Volume 16, No. 7 (August 2021)
Scott W. Hahn, in his excellent article “Canon, Cult and Covenant:
The Promise of Liturgical Hermeneutics” (in Canon and
Biblical Interpretation, ed. Craig G. Bartholomew, Scott Hahn,
Robin Parry, Christopher Seitz, Al Wolters [Zondervan, 2006]),
has given a fascinating overview of the entire spectrum of biblical
revelation as centered in and heading towards worship. In fact,
he shows how each major movement in the scriptural record
culminates in worship. The treatment below draws heavily on Hahn’s insights.
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There is a liturgical reason and purpose for the creation of the world and the human person, and there is a liturgical ‘destiny’ toward which creation and the human person journey in the pages of the canonical text. At each decisive stage in God’s covenant relations with humanity, the divine-human relationship is expressed liturgically and sacrificially. . . . The human person is homo liturgicus, created to glorify God through service, expressed as a sacrifice of praise. (Hahn 213)
The Garden is described as a sort of Temple (where God meets with man), with Adam as Priest:
The LORD God took the man and put him in the garden of Eden to work it and keep it. (Genesis 2:15)
The author’s intent [ is] to depict creation as a fashioning of a cosmic temple, which, like the later tabernacle and Temple, would be a meeting place for God and the human person made in his image and likeness. . . . The biblical authors’ intent [is] to describe creation as a royal temple building by a heavenly king. The human person in these pages is intentionally portrayed as a royal firstborn and high-priestly figure, a kind of priest-king set to rule as vice-regent over the temple-kingdom of creation. (Hahn 213)
See also the similar treatments by Gregory Beale, The Temple and the Church’s Mission; Allen Ross, Recalling the Hope of Glory: Biblical Worship from the Garden to the New Creation; Gordon J. Wenham, “Sanctuary Symbolism in the Garden of Eden Story,” Proceedings of the World Congress of Jewish Studies 9 : 19-25)
The first of God’s mighty works then, the creation of the world, has a liturgical climax—the divine and human ‘rest’ of the seventh day. (Hahn 215)
“The first of God’s mighty works then, the creation of the world, has a liturgical climax—the divine and human ‘rest’ of the seventh day.” (Hahn 215)
The issue in the fall was an issue of worship: the choice before Adam and Eve was: “Whom are you going to worship? Who is going to be in the center of your lives, on the throne of your hearts?” Paul describes their choice:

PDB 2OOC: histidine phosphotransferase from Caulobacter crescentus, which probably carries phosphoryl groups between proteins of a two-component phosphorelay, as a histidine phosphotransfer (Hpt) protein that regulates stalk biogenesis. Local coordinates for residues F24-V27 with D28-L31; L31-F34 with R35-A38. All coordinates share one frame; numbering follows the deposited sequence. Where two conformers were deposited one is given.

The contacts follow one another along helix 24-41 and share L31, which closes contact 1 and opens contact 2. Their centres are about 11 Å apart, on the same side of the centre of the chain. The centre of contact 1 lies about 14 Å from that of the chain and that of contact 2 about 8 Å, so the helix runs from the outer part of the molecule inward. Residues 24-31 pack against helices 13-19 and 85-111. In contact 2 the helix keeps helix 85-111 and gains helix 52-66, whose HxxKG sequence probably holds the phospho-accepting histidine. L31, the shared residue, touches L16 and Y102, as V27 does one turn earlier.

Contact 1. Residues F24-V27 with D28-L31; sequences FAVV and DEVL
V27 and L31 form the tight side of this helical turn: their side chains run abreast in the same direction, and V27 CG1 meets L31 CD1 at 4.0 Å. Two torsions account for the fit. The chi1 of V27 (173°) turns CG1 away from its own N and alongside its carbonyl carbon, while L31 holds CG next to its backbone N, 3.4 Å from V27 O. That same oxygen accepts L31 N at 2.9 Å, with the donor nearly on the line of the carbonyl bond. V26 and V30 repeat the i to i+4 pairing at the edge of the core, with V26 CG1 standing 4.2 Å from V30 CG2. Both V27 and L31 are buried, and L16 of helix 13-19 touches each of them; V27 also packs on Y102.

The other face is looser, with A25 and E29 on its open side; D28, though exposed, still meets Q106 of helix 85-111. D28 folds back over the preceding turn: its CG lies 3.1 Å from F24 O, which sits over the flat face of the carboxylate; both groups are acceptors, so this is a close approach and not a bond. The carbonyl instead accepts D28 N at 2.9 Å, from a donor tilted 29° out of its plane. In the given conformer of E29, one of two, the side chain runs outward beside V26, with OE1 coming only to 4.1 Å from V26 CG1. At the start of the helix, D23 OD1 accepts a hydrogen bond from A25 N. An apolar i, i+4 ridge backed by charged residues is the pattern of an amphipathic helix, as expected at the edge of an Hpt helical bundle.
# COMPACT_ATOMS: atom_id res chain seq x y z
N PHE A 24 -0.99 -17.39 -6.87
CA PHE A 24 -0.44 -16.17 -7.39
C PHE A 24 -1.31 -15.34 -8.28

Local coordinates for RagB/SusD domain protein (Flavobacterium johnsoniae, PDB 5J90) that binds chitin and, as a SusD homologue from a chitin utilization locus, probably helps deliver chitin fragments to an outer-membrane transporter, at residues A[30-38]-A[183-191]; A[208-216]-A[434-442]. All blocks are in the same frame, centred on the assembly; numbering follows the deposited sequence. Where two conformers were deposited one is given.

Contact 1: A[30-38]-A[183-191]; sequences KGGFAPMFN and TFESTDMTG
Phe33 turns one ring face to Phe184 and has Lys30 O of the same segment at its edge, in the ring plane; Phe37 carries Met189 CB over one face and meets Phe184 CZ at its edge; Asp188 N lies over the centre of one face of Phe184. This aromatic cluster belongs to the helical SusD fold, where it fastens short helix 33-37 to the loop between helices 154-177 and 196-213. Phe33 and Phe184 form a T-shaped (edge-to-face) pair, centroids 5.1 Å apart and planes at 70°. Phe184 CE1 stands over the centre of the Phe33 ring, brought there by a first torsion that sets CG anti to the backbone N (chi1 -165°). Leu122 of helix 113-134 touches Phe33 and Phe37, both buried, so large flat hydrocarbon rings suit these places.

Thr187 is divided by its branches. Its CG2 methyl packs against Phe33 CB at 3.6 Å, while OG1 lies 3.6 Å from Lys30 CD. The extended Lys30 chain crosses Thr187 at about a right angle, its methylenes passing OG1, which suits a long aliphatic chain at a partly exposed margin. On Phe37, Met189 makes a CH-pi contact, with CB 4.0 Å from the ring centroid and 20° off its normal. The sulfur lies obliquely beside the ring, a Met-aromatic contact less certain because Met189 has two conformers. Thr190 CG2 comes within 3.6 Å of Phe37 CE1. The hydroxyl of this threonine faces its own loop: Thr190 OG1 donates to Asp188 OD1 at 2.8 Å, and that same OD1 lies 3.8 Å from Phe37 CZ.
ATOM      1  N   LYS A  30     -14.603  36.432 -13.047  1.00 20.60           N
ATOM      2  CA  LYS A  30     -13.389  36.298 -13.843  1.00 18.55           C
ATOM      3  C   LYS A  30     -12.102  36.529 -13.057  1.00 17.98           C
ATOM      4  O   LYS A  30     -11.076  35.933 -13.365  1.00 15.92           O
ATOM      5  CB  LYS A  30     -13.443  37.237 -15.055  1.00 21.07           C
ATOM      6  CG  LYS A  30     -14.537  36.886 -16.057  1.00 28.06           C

Although they knew God, they did not honor him as God or give thanks to him. . . . They exchanged the truth about God for a lie and worshiped and served the creature rather than the Creator. (Romans 1:21,25)
See also Worship Notes 14.10; Ron Man, “False and True Worship in Romans 1,” Bibliotheca Sacra 157 [Jan.-March 2000]:26-34)
Adam’s disobedience was understood inner-biblically as having something to do with a failure to offer himself—what we might call a failure of worship.” (Hahn 221)
In the flood, God preserves Noah and his family. Upon disembarking from the altar, Noah builds an altar, offers sacrifices and worships:
So Noah went out, and his sons and his wife and his sons’ wives with him. Every beast, every creeping thing, and every bird, everything that moves on the earth, went out by families from the ark.
Then Noah built an altar to the LORD and took some of every clean animal and some of every clean bird and offered burnt offerings on the altar. (Genesis 8:18-20)
“As Adam was made to worship, God’s chosen people are liberated expressly for worship” (Hahn 215):
“Let my people go, that they might worship Me.” (Exodus 7:16; 8:1,20; 9:1,13; 10:3)
“ . . . My chosen people, the people whom I formed for Myself that they might declare My praise.” (Isaiah 43:20-21)
When Israel went out from Egypt,
the house of Jacob from a people of strange language,
Judah became His sanctuary,
Israel His dominion. (Psalm 114:1-2